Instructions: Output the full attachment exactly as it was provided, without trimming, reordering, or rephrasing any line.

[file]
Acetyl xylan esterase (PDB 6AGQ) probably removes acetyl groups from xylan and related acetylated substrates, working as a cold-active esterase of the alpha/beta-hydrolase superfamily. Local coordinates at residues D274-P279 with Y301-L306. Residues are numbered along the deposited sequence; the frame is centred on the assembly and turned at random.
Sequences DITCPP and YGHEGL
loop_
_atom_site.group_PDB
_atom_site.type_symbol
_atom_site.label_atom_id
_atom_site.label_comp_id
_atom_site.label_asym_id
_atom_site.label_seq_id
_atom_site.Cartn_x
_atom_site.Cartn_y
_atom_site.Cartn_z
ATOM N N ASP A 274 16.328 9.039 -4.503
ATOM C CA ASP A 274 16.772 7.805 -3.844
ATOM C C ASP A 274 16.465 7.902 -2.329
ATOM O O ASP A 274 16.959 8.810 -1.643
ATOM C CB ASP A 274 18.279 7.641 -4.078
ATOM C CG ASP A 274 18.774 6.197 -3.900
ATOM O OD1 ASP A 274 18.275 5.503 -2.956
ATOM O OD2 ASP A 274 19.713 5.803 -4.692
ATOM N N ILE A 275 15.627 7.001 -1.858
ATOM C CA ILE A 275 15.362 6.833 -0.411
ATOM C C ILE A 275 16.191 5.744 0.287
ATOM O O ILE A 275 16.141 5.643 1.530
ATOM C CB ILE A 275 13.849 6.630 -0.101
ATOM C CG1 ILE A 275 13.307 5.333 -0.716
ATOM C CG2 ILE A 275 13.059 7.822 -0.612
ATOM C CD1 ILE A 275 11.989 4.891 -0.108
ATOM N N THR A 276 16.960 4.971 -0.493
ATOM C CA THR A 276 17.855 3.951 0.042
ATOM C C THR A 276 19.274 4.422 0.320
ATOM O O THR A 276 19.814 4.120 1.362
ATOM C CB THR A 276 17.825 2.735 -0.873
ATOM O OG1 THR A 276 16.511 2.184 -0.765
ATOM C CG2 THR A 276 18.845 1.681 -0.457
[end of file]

Acetyl xylan esterase (PDB 6AGQ) probably removes acetyl groups from xylan and related acetylated substrates, working as a cold-active esterase of the alpha/beta-hydrolase superfamily. Local coordinates at residues D274-P279 with Y301-L306. Residues are numbered along the deposited sequence; the frame is centred on the assembly and turned at random.
Sequences DITCPP and YGHEGL
loop_
_atom_site.group_PDB
_atom_site.type_symbol
_atom_site.label_atom_id
_atom_site.label_comp_id
_atom_site.label_asym_id
_atom_site.label_seq_id
_atom_site.Cartn_x
_atom_site.Cartn_y
_atom_site.Cartn_z
ATOM N N ASP A 274 16.328 9.039 -4.503
ATOM C CA ASP A 274 16.772 7.805 -3.844
ATOM C C ASP A 274 16.465 7.902 -2.329
ATOM O O ASP A 274 16.959 8.810 -1.643
ATOM C CB ASP A 274 18.279 7.641 -4.078
ATOM C CG ASP A 274 18.774 6.197 -3.900
ATOM O OD1 ASP A 274 18.275 5.503 -2.956
ATOM O OD2 ASP A 274 19.713 5.803 -4.692
ATOM N N ILE A 275 15.627 7.001 -1.858
ATOM C CA ILE A 275 15.362 6.833 -0.411
ATOM C C ILE A 275 16.191 5.744 0.287
ATOM O O ILE A 275 16.141 5.643 1.530
ATOM C CB ILE A 275 13.849 6.630 -0.101
ATOM C CG1 ILE A 275 13.307 5.333 -0.716
ATOM C CG2 ILE A 275 13.059 7.822 -0.612
ATOM C CD1 ILE A 275 11.989 4.891 -0.108
ATOM N N THR A 276 16.960 4.971 -0.493
ATOM C CA THR A 276 17.855 3.951 0.042
ATOM C C THR A 276 19.274 4.422 0.320
ATOM O O THR A 276 19.814 4.120 1.362
ATOM C CB THR A 276 17.825 2.735 -0.873
ATOM O OG1 THR A 276 16.511 2.184 -0.765
ATOM C CG2 THR A 276 18.845 1.681 -0.457